So it's good Doctor Who, but you've heard it before, and probably done with more flair.  And I mean recently: Ace finds herself the subject of a sacrifice two books running, just as the Timewyrm once again latches itself on to a human host.  That concept seemed far more integral, not to mention interestingly unstable, in Exodus; conversely you wait through all of Apocalypse just to find out the same thing is going on.  Guys, it's a Timewyrm book: it’s a fair bet she's pulling a similar trick.  I commenced a very slight eye-roll when (spoiler! Ah, who am I kidding, it's Book Three of Four) she slipped away at the end.  The poor old Doctor is beginning to sound like Dr Claw.  Next time, Timewyrm!

Okay, enough about the plot.  Are the characters well-written?  I'd say yes.  Ace gets more to do, bonding with Raphael a fair bit; there sadly isn't time to make much of this, nor of the emotionally-charged ending that inadvertently prefigures what happens to her in Love And War (coming soon), but you can feel more work being done with her character than we've had recently.  Little of it is new ground – old issues come back, including (yet again) televised plot-events – but at least it's focusing on who she is, rather than her tendency to blow stuff up.  (There is, sadly, plenty of that.)  Her dialogue still includes some of that lamentable '80s brat-speak ("Back off, bilge-breath!" said no teenager ever), but there are also some amusing and colourful insights. ("He's making fun of me, was her first thought. Compared to the rest of the women in this town I might as well look like the back of a bus.")  She's beginning to shape up.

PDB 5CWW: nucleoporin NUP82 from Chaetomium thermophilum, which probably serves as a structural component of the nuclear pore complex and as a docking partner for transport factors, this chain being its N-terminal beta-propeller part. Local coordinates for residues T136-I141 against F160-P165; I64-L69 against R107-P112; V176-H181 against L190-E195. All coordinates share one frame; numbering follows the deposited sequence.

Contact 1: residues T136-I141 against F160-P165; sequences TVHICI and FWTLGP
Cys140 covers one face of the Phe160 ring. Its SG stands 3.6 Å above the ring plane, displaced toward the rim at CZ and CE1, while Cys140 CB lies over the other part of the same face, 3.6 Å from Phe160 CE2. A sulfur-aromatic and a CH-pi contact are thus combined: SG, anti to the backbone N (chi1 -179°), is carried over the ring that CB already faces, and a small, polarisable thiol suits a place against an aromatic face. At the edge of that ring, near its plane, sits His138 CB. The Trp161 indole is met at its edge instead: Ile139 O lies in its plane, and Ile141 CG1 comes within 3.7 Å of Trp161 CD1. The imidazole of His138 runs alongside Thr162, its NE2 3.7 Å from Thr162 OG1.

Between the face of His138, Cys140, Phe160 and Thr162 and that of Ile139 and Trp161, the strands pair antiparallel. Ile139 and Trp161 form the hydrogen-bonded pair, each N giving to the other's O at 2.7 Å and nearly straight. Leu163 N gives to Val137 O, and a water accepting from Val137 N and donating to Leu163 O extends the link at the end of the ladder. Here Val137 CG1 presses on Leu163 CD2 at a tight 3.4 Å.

The Doctor isn't quite as barnstorming as he was in Exodus, and he's having a slight identity crisis into the bargain.  Not for the first time, a New Adventure sneaks in a cameo from a past Doctor, a practice which is starting to stick out a bit.  Knowing they would eventually end up publishing past Doctor books sort of explains the frustration of not playing with everything in the toy-box just yet.  And at least it's not as out-of-left-field as the one in Genesys.  (Strange that the Doctor's previous-self-contact hasn't come back, as it would be really useful here.  Ditto the incredibly nifty TARDIS remote control, seen in Exodus, and I'll wager never seen again!  It would easily have saved his bacon in a climactic scene here.)  Ultimately Robinson writes an authentic Seventh Doctor, especially when he's tearing down other people's paradise, or reflecting on the timely mortality of the universe.  Shades of the Doctor: the great manipulator do appear, but we sort of rush through them.  At 201 pages, we rush through most of it.

Not for the first time (which could be my review in a nutshell), the Timewyrm feels like a minor subplot.  Which is fine, but unfortunately the plot it's tethered to is nothing spectacular, even though it concerns the end of the universe.  (Don't get too hot and bothered, the universe takes a lot longer to die than you'd think.)  Robinson is an accomplished and colourful enough writer to make the journey and its characters worth exploring, but I can already feel it falling away from my thoughts.  It's okay.  But it's time for something new.